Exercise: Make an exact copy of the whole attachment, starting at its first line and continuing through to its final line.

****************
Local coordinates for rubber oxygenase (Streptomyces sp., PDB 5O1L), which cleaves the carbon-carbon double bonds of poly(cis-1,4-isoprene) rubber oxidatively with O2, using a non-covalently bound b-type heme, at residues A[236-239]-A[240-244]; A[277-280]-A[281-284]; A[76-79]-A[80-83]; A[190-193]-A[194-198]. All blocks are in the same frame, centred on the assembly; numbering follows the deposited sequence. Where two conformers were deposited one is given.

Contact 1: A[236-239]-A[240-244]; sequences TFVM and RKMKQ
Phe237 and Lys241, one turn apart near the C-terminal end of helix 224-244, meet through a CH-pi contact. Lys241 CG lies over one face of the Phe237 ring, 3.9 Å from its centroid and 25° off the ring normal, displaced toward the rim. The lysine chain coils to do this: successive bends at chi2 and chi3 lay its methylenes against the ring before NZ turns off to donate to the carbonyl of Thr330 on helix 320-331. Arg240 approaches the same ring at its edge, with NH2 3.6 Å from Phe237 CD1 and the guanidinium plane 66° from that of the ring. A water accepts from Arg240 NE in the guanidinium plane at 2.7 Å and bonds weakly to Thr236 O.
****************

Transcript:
Local coordinates for rubber oxygenase (Streptomyces sp., PDB 5O1L), which cleaves the carbon-carbon double bonds of poly(cis-1,4-isoprene) rubber oxidatively with O2, using a non-covalently bound b-type heme, at residues A[236-239]-A[240-244]; A[277-280]-A[281-284]; A[76-79]-A[80-83]; A[190-193]-A[194-198]. All blocks are in the same frame, centred on the assembly; numbering follows the deposited sequence. Where two conformers were deposited one is given.

Contact 1: A[236-239]-A[240-244]; sequences TFVM and RKMKQ
Phe237 and Lys241, one turn apart near the C-terminal end of helix 224-244, meet through a CH-pi contact. Lys241 CG lies over one face of the Phe237 ring, 3.9 Å from its centroid and 25° off the ring normal, displaced toward the rim. The lysine chain coils to do this: successive bends at chi2 and chi3 lay its methylenes against the ring before NZ turns off to donate to the carbonyl of Thr330 on helix 320-331. Arg240 approaches the same ring at its edge, with NH2 3.6 Å from Phe237 CD1 and the guanidinium plane 66° from that of the ring. A water accepts from Arg240 NE in the guanidinium plane at 2.7 Å and bonds weakly to Thr236 O.